The Last Ship star Richard Fleeshman: ‘Being in a soap can stereotype you, but it opens a lot of doors’
After a regular role on Coronation Street, Richard Fleeshman embarked on a stage career. He tells Mark Shenton why, after deciding to take a break from musicals, he couldn’t say no to the UK premiere of Sting’s The Last Ship
Richard Fleeshman may be only 28, but he could almost claim veteran status. He has been acting professionally, on television and stage, since he joined the cast of Coronation Street at the age of just 12.
He has combined this with a music career in which he once toured as a support act to Elton John (with whom he co-wrote a television theme song).
In the past few years Fleeshman has managed to combine his passions for theatre and music as a leading man in musicals. These include starring in the original cast of Ghost – which took him from Theatreland to Broadway – the West End runs of Legally Blonde and Urinetown, and a regional tour of the most recent West End production of Guys and Dolls.
But he’d decided to take a break. “I had a pretty frank conversation with my agent,” he says. “I’d been doing a lot of telly and straight stuff, and was really enjoying doing it. There were certain aspects of the eight-shows-a-week drill of musicals that I needed a rest from – it is so relentless.”
So he told his agent not to put him up for anything, but the proposed break didn’t even last 24 hours. “The same day, she called me back and said, ‘Look, it’s a musical and an eight-show week and a long contract, all the things you said you wanted to step away from.’ But then she said it was for The Last Ship, which had just been on Broadway.”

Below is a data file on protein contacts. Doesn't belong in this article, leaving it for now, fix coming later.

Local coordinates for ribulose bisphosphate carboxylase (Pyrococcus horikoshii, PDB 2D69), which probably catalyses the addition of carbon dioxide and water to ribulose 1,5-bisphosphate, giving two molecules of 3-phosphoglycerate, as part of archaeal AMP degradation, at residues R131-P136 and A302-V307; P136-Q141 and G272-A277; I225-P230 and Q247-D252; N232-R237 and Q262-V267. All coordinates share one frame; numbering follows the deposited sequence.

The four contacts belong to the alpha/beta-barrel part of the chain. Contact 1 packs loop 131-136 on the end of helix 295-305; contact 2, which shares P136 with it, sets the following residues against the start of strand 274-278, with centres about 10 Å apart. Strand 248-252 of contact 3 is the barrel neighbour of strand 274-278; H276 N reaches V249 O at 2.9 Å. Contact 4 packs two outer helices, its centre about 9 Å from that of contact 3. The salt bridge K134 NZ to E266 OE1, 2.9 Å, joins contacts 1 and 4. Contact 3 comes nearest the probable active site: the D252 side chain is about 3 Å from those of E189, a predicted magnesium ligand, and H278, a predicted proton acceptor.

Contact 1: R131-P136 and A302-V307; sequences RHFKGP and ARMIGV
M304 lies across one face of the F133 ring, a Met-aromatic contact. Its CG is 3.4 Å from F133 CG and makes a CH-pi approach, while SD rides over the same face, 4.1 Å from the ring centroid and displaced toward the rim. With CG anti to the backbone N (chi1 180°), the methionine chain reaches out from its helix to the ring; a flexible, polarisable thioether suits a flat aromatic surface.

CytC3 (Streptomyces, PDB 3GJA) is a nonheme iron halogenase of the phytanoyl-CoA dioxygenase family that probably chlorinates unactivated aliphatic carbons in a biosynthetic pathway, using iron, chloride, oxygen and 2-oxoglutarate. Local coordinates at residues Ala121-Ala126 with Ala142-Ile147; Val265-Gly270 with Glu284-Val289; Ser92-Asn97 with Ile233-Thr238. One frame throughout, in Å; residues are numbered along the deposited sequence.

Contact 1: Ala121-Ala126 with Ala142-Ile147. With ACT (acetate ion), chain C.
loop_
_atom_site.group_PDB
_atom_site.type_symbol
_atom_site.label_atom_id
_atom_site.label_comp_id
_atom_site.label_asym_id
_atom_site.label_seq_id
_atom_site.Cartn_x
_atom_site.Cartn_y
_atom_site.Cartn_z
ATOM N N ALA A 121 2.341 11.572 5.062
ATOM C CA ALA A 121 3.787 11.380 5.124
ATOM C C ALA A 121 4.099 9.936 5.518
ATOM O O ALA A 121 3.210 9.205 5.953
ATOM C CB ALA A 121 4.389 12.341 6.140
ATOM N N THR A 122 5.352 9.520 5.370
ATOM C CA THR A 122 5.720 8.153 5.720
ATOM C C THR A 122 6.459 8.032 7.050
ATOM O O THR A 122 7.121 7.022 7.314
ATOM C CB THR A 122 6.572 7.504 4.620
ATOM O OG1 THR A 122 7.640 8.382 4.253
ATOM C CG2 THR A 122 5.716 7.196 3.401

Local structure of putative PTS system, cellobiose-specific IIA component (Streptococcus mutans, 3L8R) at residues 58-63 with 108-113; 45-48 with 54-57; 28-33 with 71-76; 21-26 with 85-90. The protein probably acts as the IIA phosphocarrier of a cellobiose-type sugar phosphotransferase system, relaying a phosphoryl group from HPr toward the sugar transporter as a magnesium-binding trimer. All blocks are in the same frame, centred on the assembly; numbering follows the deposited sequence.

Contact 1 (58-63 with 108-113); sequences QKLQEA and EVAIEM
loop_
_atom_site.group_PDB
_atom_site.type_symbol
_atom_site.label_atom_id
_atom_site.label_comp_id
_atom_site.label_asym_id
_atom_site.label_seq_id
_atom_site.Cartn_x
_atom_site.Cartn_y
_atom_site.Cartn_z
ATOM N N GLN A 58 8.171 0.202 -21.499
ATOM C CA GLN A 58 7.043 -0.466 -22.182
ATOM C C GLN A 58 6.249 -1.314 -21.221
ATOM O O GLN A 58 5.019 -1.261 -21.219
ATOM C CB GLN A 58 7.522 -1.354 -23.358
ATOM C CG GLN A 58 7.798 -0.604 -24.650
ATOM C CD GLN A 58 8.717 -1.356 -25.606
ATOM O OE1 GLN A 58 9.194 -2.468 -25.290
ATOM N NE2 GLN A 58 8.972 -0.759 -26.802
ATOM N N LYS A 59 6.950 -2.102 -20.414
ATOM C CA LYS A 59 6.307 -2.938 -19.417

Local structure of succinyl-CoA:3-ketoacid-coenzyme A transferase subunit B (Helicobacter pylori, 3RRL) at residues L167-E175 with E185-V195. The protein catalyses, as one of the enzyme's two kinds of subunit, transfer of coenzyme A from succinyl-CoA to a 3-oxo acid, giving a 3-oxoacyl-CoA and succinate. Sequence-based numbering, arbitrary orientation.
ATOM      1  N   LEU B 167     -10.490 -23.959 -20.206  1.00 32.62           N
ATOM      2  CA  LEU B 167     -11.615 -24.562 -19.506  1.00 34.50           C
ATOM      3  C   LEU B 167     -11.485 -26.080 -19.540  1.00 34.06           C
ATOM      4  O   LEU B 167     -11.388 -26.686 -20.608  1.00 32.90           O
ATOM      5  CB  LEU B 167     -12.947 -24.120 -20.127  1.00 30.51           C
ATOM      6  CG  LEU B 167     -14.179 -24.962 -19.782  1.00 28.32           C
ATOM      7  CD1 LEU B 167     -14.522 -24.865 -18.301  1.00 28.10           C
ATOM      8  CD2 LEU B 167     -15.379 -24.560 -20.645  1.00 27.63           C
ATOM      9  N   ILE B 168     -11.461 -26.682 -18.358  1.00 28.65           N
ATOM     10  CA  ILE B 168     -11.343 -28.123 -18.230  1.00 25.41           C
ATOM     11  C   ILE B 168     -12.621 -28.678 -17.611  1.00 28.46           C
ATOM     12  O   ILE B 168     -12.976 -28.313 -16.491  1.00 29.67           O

Fleeshman continues: “I said she could stop right there: I knew exactly what it was. I’m a huge fan of Sting, who wrote it, but Sally Ann Triplett is also a close friend of mine, and she’d been in it on Broadway. We’d had a drunken conversation about it one New Year’s Eve, and she told me the role of Gideon would be great for me.”
And so here we are in Islington at the culmination of London rehearsals for The Last Ship, shortly before the company heads to Newcastle to launch the show at Northern Stage before a national tour.
Sting has been at rehearsals every day. “When we all got together five weeks ago and he was first in the room, it was very surreal, but now he’s just one of the creatives,” Fleeshman says.
And if there has been illness in the cast during rehearsals, Sting jumps in. “One minute you’re playing opposite him, another he’s giving you notes, then playing the guitar and showing you a melody line – to have someone as hands-on with a production they’ve written is remarkable, but to have a global superstar who is this invested in the production is just wonderful.”
The show has also been substantially overhauled since its curtailed Broadway bow in 2015. “There are songs in this that weren’t in the show in New York, and songs in New York that aren’t in here, and songs that are now sung by completely different characters for completely different reasons.”
He adds: “I spoke to Sting the other day and asked him how it felt to see your baby put through this process and come out the other side. He said it was an evolution – things hopefully evolve in a positive way and not devolve.”